PM Dahal’s India visit should be discussed in House, says MPUML’s Raghuji Pant says Nepal should pull out of the 1950 peace and friendship treaty if India refuses to review it.
The CPN-UML has demanded that Prime Minister Pushpa Kamal Dahal’s upcoming visit to India be discussed in parliament. Although both the Nepali and Indian governments have yet to announce the date for the visit, CPN-UML lawmaker Raghuji Pant speaking in parliament on Tuesday demanded a thorough discussion on the visit.
Officials said internal preparations for the prime minister’s visit are going on and the Ministry of Foreign Affairs is consulting line ministries to work out the agenda as there are many issues needing discussion at the high-level. But the visit date has yet to be confirmed owing to some technical reasons, they said.
“We heard that the prime minister is visiting India in April-end, but the government has not yet informed parliament and we have to rely on second-hand information from the media,” Pant complained, adding, “If he is invited respectfully then he should pay a visit. And he should strive to make it fruitful.”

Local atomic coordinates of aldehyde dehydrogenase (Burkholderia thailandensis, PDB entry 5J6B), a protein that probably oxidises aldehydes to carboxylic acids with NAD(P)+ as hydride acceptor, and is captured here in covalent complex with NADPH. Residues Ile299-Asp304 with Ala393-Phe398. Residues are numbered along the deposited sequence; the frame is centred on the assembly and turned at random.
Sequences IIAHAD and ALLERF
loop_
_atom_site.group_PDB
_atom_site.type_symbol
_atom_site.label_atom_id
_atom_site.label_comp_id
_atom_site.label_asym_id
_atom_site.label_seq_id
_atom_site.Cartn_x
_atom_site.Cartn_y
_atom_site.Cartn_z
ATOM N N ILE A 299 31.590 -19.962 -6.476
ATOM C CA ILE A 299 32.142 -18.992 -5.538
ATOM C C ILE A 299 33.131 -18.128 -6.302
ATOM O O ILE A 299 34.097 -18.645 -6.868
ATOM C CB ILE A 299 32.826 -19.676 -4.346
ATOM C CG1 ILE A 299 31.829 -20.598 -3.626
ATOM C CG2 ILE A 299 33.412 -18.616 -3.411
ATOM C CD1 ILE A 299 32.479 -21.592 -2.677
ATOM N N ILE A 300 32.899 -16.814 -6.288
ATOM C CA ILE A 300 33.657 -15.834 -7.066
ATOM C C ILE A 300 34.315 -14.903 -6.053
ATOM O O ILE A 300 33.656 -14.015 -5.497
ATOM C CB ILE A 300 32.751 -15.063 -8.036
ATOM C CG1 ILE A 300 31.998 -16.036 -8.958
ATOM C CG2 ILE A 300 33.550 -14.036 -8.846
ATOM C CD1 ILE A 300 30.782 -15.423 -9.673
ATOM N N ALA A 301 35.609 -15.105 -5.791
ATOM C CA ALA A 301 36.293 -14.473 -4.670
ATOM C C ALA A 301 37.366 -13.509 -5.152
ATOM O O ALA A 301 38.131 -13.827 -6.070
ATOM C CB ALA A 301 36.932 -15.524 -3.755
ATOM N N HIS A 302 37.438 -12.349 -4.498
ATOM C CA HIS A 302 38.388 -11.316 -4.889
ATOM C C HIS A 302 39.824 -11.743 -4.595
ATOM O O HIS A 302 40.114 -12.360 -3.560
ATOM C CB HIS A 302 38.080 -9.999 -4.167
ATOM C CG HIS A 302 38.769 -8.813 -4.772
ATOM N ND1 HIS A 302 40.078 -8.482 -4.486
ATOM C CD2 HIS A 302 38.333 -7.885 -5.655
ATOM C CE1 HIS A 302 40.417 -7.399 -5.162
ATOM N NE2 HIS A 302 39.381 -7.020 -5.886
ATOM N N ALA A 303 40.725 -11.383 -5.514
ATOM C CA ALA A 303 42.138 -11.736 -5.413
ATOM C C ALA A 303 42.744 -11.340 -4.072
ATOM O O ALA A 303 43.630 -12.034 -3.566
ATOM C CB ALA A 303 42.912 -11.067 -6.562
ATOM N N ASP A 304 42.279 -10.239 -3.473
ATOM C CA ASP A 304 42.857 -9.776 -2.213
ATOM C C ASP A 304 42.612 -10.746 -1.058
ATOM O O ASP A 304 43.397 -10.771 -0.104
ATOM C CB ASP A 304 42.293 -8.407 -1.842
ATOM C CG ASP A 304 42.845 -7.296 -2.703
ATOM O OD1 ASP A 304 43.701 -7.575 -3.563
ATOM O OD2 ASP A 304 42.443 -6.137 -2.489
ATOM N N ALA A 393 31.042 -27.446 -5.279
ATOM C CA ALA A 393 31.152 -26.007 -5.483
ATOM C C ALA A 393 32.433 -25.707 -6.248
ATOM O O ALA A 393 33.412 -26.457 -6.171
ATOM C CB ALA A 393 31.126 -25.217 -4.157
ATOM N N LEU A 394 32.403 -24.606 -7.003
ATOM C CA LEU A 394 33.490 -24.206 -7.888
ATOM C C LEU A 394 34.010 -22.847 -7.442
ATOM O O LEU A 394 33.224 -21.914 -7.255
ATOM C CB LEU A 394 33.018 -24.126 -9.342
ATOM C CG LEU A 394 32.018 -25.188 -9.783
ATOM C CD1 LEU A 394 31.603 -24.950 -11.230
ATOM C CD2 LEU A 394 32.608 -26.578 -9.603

Officials, meanwhile, said they could not confirm the visit because it is still under consideration, but added that it is likely to happen in the second-half of May.
“Important issues like the prime minister’s India visit should be discussed in parliament,” Pant stressed.
“We have been witnessing some friction in our ties for a long time and they are yet to be resolved,” said Pant. “They are related to our independence, our economic development and developmental endeavours.”
As Pant said, India is dilly-dallying on reviewing the 1950 peace and friendship treaty which first was requested by Prime Minister Manmohan Adhikari. Adhikari was the prime minister from CPN-UML for nine months and raised the issue of reviewing the Nepal-India Peace and Friendship Treaty with his Indian counterpart during his India visit in 1995.
Later in 2016, Nepal and India formed an eight-member eminent persons’ group (EPG) on Nepal-India relations which was mandated to suggest a new blueprint for bilateral ties in changed global and regional contexts including on how to review the 1950 peace and friendship treaty. The eight-member panel prepared a comprehensive report in July 2018, but the governments of both the countries have ignored the report.
“If India does not want to replace the 1950s peace and friendship treaty, there is no obligation for Nepal to unilaterally adhere to the treaty. The Saarc Summit remains stalled for a long time. If India does not want to participate in a Saarc summit in Pakistan then Nepal, as Saarc chair, should organise the summit in Kathmandu,” Pant added.
He also asked the government to ask India to give air-route permission for the Gautam Buddha International Airport of Bhairahawa and raise the ballooning trade deficit issue seriously.
“Nepal has been embittered in treaties like Koshi and Gandak. Our focus should be on updating these treaties,” added Pant.